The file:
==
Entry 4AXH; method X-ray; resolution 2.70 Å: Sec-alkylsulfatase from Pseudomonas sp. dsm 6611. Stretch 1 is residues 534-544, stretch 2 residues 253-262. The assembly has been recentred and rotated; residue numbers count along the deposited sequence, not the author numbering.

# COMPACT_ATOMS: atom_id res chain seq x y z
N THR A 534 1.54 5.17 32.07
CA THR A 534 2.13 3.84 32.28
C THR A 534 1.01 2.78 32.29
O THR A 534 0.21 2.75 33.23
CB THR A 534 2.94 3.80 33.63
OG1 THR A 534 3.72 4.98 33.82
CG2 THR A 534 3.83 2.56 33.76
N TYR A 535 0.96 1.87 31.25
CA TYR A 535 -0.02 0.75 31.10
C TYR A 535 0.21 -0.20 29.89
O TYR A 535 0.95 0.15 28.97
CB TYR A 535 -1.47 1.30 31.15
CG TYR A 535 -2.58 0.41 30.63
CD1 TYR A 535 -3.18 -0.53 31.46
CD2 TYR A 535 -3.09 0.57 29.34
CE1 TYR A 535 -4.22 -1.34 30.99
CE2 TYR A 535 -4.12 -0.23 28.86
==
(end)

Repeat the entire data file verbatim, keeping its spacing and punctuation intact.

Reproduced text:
Entry 4AXH; method X-ray; resolution 2.70 Å: Sec-alkylsulfatase from Pseudomonas sp. dsm 6611. Stretch 1 is residues 534-544, stretch 2 residues 253-262. The assembly has been recentred and rotated; residue numbers count along the deposited sequence, not the author numbering.

# COMPACT_ATOMS: atom_id res chain seq x y z
N THR A 534 1.54 5.17 32.07
CA THR A 534 2.13 3.84 32.28
C THR A 534 1.01 2.78 32.29
O THR A 534 0.21 2.75 33.23
CB THR A 534 2.94 3.80 33.63
OG1 THR A 534 3.72 4.98 33.82
CG2 THR A 534 3.83 2.56 33.76
N TYR A 535 0.96 1.87 31.25
CA TYR A 535 -0.02 0.75 31.10
C TYR A 535 0.21 -0.20 29.89
O TYR A 535 0.95 0.15 28.97
CB TYR A 535 -1.47 1.30 31.15
CG TYR A 535 -2.58 0.41 30.63
CD1 TYR A 535 -3.18 -0.53 31.46
CD2 TYR A 535 -3.09 0.57 29.34
CE1 TYR A 535 -4.22 -1.34 30.99
CE2 TYR A 535 -4.12 -0.23 28.86